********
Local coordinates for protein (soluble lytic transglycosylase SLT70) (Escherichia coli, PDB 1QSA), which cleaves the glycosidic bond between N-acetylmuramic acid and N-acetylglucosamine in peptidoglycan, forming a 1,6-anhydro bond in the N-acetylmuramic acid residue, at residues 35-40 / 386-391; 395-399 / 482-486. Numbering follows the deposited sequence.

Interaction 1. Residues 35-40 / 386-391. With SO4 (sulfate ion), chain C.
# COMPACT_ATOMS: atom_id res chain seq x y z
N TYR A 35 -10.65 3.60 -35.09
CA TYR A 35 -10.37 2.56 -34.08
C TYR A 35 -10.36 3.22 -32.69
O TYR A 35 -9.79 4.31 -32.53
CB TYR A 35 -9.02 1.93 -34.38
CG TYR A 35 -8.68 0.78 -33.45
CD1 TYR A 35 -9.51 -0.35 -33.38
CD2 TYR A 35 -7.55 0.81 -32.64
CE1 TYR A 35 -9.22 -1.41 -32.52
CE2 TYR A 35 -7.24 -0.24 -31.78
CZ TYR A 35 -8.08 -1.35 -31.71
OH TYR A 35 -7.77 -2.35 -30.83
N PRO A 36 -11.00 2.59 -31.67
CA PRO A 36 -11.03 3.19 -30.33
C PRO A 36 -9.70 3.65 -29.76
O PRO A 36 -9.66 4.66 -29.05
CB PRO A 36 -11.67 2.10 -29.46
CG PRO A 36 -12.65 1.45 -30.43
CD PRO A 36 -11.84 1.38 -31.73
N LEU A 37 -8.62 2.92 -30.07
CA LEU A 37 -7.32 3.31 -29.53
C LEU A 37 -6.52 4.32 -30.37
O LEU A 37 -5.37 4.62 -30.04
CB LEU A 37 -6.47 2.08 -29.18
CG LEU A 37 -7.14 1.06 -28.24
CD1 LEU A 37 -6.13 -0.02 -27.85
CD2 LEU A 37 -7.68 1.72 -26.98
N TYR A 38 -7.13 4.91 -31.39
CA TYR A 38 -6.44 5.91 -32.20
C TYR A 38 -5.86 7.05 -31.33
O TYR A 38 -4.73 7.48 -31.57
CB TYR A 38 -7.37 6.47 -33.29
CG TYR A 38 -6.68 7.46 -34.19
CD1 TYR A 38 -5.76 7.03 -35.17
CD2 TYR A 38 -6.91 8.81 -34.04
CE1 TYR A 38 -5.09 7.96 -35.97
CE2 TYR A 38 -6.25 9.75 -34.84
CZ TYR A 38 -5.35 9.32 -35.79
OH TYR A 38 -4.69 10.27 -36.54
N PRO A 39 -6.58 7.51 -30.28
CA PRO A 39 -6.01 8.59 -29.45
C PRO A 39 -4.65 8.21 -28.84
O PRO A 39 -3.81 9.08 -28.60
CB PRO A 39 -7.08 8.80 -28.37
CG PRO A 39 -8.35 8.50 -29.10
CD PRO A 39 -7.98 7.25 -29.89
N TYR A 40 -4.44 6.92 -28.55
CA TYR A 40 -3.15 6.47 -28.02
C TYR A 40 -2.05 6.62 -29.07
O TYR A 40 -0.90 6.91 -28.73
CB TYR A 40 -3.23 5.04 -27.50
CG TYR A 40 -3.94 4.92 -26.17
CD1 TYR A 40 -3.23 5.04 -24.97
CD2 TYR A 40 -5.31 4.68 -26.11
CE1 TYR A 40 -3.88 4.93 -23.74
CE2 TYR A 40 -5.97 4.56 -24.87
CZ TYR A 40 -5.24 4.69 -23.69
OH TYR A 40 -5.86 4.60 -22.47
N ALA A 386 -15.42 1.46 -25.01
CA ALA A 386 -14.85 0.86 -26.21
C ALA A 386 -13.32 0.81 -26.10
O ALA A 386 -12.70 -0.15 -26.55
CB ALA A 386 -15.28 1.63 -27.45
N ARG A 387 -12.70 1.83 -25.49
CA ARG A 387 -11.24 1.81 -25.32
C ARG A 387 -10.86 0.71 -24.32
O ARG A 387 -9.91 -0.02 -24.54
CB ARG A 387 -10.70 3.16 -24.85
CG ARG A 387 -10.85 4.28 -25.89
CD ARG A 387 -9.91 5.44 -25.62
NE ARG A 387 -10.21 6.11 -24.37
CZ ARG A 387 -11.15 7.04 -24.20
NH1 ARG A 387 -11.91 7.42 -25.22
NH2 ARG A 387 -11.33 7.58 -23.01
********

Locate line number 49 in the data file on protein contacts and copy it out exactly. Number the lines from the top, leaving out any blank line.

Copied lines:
CD PRO A 39 -7.98 7.25 -29.89